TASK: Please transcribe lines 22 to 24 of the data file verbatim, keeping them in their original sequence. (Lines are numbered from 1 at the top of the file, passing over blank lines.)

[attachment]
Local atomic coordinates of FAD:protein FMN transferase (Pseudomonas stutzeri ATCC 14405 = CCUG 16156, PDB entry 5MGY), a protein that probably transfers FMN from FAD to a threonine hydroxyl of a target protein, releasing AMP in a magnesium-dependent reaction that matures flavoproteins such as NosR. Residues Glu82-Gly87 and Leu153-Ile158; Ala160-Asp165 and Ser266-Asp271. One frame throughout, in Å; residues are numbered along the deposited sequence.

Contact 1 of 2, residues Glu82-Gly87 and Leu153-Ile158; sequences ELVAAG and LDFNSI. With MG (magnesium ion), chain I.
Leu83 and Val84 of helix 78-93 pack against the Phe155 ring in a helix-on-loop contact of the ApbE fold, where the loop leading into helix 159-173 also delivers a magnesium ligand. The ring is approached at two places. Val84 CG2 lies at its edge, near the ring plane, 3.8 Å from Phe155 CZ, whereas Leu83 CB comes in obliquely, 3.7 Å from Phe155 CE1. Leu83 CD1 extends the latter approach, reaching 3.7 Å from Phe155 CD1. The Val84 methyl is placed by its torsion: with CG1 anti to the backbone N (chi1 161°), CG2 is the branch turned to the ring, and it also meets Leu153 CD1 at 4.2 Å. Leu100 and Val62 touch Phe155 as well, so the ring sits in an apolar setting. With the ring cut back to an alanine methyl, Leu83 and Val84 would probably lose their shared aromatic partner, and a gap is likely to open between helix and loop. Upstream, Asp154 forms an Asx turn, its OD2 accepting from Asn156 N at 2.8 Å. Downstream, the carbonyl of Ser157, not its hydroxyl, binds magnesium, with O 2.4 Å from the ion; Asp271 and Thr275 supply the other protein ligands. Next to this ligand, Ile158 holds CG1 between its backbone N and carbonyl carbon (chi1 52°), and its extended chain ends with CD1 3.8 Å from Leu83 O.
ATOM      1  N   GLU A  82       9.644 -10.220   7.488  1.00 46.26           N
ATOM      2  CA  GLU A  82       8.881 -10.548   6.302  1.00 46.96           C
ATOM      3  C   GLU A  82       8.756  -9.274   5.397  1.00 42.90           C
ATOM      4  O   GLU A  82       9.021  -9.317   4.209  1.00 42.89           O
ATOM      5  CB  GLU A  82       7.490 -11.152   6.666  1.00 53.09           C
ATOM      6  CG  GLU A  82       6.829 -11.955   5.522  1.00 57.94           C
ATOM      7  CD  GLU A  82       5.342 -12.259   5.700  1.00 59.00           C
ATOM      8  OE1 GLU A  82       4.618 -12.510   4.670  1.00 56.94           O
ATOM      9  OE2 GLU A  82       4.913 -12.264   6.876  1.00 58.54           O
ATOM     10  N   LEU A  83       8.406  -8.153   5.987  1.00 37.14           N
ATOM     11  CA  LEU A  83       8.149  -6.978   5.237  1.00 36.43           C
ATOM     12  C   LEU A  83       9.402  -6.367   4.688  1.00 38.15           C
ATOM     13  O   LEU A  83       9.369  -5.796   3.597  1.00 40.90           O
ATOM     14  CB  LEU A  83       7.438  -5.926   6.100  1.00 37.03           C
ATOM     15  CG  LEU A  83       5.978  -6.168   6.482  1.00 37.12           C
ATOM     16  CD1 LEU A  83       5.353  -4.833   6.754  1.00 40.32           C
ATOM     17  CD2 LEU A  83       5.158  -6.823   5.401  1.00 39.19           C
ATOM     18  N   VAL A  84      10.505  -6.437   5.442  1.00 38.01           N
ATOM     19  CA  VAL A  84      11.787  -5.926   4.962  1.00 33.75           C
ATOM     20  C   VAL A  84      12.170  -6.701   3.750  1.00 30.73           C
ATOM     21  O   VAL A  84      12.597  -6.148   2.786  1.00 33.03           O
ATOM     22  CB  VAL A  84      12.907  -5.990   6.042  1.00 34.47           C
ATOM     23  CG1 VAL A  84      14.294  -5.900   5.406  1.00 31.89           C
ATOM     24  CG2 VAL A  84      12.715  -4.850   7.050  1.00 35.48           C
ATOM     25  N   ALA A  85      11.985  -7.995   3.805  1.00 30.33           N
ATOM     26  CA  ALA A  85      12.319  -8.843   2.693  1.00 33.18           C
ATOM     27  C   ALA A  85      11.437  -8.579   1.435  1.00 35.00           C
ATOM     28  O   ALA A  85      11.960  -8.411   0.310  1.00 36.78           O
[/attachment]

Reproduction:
ATOM     19  CA  VAL A  84      11.787  -5.926   4.962  1.00 33.75           C
ATOM     20  C   VAL A  84      12.170  -6.701   3.750  1.00 30.73           C
ATOM     21  O   VAL A  84      12.597  -6.148   2.786  1.00 33.03           O